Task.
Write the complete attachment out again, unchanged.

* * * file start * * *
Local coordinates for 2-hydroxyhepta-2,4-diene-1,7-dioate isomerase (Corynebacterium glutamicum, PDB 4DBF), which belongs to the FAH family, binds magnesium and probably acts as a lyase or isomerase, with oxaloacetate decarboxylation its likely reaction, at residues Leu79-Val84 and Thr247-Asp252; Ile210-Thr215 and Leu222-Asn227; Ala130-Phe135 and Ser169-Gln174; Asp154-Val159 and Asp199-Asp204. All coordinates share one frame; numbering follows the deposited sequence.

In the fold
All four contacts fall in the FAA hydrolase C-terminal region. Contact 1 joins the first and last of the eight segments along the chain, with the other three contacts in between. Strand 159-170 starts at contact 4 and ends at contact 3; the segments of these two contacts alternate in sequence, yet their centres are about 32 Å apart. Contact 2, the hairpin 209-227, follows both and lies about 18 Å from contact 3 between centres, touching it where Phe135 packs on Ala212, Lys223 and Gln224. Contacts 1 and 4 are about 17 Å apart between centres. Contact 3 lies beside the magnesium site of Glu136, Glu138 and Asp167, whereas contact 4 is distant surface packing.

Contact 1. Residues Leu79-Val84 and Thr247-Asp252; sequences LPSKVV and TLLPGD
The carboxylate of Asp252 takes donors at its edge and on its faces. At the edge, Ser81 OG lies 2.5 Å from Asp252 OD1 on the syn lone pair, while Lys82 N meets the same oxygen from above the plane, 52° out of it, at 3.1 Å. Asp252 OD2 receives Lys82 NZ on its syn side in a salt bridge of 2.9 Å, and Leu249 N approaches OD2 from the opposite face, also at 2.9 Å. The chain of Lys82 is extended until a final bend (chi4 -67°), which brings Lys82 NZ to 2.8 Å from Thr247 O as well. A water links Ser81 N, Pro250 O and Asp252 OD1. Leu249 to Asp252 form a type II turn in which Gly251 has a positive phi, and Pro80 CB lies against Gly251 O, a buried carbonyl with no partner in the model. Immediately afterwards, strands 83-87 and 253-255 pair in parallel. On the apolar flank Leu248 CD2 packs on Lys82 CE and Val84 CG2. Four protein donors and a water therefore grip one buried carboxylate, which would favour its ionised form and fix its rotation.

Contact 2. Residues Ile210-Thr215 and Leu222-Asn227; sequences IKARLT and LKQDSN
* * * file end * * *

Local coordinates for 2-hydroxyhepta-2,4-diene-1,7-dioate isomerase (Corynebacterium glutamicum, PDB 4DBF), which belongs to the FAH family, binds magnesium and probably acts as a lyase or isomerase, with oxaloacetate decarboxylation its likely reaction, at residues Leu79-Val84 and Thr247-Asp252; Ile210-Thr215 and Leu222-Asn227; Ala130-Phe135 and Ser169-Gln174; Asp154-Val159 and Asp199-Asp204. All coordinates share one frame; numbering follows the deposited sequence.

In the fold
All four contacts fall in the FAA hydrolase C-terminal region. Contact 1 joins the first and last of the eight segments along the chain, with the other three contacts in between. Strand 159-170 starts at contact 4 and ends at contact 3; the segments of these two contacts alternate in sequence, yet their centres are about 32 Å apart. Contact 2, the hairpin 209-227, follows both and lies about 18 Å from contact 3 between centres, touching it where Phe135 packs on Ala212, Lys223 and Gln224. Contacts 1 and 4 are about 17 Å apart between centres. Contact 3 lies beside the magnesium site of Glu136, Glu138 and Asp167, whereas contact 4 is distant surface packing.

Contact 1. Residues Leu79-Val84 and Thr247-Asp252; sequences LPSKVV and TLLPGD
The carboxylate of Asp252 takes donors at its edge and on its faces. At the edge, Ser81 OG lies 2.5 Å from Asp252 OD1 on the syn lone pair, while Lys82 N meets the same oxygen from above the plane, 52° out of it, at 3.1 Å. Asp252 OD2 receives Lys82 NZ on its syn side in a salt bridge of 2.9 Å, and Leu249 N approaches OD2 from the opposite face, also at 2.9 Å. The chain of Lys82 is extended until a final bend (chi4 -67°), which brings Lys82 NZ to 2.8 Å from Thr247 O as well. A water links Ser81 N, Pro250 O and Asp252 OD1. Leu249 to Asp252 form a type II turn in which Gly251 has a positive phi, and Pro80 CB lies against Gly251 O, a buried carbonyl with no partner in the model. Immediately afterwards, strands 83-87 and 253-255 pair in parallel. On the apolar flank Leu248 CD2 packs on Lys82 CE and Val84 CG2. Four protein donors and a water therefore grip one buried carboxylate, which would favour its ionised form and fix its rotation.

Contact 2. Residues Ile210-Thr215 and Leu222-Asn227; sequences IKARLT and LKQDSN